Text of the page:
For each orbit grid cell () ( ), a visibility vector ( ) assumes 1 when the -th sky pixel is surely visible, otherwise 0. Then, a frequency matrix is defined as a function of the orbit grid cells as follows: is the time fraction spent by BeppoSAX within the cell () during the overall time interval considered above; eventually, the sky exposure vector is the product of the following matrices: . The same procedure has been used for calculating the BeppoSAX local sky exposure, provided that for each observation the celestial sky pixel coordinates are transformed to the local frame of reference. The original 1 s time resolution of the spacecraft ephemerides has been adopted, although a higher time resolution could be used as well, since the arc subtended by the path travelled by BeppoSAX during 1 s amounts to , less than the angular dimensions of the orbit cells; owing to this, a temporal step of 17 s, which is roughly the time needed to cross an orbit cell, could be adopted all the same.
The figure shows the total sky exposure, expressed in equatorial coordinates; as expected, the equatorial poles are never Earth-blocked, given the low inclination of the BeppoSAX orbit, while the lowest exposure is found at the celestial equator (%). The functional dependence on declination can be clearly appreciated in fig. , where the small dependence on right ascension has been averaged.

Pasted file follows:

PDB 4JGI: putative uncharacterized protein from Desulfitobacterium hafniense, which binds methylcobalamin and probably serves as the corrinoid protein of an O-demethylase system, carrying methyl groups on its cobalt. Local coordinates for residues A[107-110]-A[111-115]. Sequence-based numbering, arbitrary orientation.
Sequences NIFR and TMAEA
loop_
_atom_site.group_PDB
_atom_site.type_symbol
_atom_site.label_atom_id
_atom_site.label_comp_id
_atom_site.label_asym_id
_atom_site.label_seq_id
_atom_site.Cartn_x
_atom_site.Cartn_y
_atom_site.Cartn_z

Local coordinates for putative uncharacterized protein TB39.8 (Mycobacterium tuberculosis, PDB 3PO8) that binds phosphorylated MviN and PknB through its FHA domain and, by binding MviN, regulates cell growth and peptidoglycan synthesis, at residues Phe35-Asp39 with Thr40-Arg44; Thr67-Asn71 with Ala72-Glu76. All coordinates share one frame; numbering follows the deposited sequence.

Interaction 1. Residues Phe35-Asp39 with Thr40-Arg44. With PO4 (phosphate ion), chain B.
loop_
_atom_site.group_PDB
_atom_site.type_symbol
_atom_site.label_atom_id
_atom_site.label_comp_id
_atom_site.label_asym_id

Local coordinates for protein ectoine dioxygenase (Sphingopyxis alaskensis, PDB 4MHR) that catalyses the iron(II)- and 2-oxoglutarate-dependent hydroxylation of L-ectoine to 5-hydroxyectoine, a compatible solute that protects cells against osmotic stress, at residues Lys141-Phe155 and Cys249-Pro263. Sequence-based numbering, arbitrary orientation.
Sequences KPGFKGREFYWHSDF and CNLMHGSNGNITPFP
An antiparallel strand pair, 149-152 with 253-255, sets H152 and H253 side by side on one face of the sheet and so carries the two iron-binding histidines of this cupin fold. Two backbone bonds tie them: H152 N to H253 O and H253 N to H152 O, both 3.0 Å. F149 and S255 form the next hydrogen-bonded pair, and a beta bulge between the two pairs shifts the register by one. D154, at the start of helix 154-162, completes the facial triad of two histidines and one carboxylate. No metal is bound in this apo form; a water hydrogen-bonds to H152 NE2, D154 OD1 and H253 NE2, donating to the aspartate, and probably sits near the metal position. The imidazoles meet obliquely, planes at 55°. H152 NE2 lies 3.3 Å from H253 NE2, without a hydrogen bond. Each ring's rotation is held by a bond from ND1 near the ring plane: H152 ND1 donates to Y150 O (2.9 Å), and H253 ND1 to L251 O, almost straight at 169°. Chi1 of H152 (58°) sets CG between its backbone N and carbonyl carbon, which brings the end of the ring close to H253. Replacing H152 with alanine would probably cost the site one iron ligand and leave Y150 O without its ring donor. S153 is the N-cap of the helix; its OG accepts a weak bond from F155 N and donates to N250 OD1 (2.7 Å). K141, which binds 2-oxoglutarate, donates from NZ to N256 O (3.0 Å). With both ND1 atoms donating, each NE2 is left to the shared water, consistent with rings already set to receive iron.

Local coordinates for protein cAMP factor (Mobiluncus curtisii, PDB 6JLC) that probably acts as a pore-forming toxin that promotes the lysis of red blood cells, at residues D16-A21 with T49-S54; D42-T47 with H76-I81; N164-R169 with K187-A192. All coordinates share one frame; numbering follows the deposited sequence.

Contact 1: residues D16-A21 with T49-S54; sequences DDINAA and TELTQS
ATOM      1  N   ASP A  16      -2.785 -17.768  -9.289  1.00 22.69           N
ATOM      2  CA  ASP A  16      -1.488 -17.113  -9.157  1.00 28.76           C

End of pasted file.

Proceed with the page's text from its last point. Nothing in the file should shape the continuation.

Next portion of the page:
In fig. the same celestial sky exposure is shown, but now referred to a galactic frame of reference. The maximum exposure regions are obviously found near the equatorial poles.
Fig. shows the BeppoSAX local sky exposure: while the exposure for sky regions close to the axes of GRBM units 1 and 3 is 77-78%, on the other side GRBM units 2 and 4 show a lower exposure amounting to 63-64%. This difference in the local sky exposure is connected with the pointing constraints of the BeppoSAX attitude: in particular, the angle between the Sun and the GRBM unit 2 axis cannot be greater than (see chapter 2). This constraint keeps the unit 2 (and, unit 4 too, since this points to the opposite direction) in the proximity of the ecliptic; therefore, once per orbit the spacecraft units 2 and 4 point to the Earth surface during the BeppoSAX midnight and midday time, respectively, i.e. when the three bodies are aligned, according to the following configurations: BeppoSAX-Earth-Sun and Earth-BeppoSAX-Sun, respectively. This effect is clearly apparent in fig. , where the functional dependence of the local exposure on the elevation above the BeppoSAX equatorial plane is shown, in correspondence of the four GRBM unit axes.